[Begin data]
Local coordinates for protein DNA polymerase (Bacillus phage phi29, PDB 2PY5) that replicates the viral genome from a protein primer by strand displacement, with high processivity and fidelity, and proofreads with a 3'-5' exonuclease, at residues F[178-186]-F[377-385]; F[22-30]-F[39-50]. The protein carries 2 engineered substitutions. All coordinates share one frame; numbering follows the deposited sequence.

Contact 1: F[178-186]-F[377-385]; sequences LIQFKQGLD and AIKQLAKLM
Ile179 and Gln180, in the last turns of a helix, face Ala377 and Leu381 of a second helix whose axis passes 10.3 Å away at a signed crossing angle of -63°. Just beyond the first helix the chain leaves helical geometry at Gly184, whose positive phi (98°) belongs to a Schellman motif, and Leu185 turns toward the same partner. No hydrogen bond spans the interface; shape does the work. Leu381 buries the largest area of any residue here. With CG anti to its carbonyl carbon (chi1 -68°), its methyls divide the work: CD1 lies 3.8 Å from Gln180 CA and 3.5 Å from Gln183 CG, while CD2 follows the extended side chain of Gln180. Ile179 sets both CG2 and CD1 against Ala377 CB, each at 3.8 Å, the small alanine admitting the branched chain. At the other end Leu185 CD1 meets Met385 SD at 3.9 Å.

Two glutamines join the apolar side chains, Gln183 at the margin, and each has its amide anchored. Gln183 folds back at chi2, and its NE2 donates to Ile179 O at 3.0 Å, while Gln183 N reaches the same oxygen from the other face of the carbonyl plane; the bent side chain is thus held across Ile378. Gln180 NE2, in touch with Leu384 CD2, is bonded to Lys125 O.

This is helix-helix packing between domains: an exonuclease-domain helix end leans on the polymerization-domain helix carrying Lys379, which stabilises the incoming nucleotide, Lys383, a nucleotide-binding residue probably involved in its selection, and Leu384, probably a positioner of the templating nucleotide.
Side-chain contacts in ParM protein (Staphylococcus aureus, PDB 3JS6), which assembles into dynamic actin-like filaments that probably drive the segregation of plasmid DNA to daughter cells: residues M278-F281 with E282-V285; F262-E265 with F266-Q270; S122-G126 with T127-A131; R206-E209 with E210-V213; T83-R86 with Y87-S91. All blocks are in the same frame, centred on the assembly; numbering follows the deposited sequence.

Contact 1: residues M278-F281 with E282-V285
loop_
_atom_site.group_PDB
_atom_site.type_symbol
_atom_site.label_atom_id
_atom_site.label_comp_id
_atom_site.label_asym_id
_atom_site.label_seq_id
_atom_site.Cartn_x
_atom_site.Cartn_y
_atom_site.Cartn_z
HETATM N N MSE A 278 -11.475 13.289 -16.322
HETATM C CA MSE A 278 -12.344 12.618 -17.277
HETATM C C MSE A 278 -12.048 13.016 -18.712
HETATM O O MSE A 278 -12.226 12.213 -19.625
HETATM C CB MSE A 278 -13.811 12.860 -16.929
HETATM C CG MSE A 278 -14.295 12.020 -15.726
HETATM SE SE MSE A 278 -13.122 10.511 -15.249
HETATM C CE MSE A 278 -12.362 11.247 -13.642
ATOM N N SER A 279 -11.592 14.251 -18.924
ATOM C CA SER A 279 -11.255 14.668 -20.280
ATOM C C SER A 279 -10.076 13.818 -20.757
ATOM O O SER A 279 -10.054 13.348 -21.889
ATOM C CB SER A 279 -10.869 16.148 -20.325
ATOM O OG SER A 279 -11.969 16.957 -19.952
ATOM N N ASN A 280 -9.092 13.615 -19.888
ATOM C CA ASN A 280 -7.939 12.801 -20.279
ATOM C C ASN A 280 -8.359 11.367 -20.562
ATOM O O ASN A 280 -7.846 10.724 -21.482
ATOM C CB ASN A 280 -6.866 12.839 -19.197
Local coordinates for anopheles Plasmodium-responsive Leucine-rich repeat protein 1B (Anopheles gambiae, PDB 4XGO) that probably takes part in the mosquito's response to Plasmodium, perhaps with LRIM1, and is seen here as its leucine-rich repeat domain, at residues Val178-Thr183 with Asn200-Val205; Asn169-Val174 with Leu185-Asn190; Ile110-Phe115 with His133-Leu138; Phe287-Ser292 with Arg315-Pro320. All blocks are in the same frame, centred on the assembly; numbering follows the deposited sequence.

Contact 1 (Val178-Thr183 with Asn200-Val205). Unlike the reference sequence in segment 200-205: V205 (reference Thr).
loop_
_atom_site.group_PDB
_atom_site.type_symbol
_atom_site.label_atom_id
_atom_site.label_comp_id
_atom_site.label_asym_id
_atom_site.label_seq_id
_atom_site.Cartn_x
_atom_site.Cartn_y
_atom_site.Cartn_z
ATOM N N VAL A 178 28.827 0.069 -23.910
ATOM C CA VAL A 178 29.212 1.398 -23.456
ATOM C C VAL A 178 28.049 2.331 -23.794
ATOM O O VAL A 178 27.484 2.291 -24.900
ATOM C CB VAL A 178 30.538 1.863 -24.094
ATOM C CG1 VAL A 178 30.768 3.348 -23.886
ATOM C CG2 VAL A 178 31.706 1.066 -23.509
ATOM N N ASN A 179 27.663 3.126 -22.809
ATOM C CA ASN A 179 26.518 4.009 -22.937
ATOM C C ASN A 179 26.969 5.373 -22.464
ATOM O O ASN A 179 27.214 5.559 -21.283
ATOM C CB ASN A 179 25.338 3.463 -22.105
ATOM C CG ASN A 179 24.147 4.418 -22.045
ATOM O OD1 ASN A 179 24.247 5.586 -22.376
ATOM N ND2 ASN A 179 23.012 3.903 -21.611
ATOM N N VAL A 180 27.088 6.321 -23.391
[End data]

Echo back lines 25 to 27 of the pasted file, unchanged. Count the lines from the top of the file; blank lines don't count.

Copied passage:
HETATM C CE MSE A 278 -12.362 11.247 -13.642
ATOM N N SER A 279 -11.592 14.251 -18.924
ATOM C CA SER A 279 -11.255 14.668 -20.280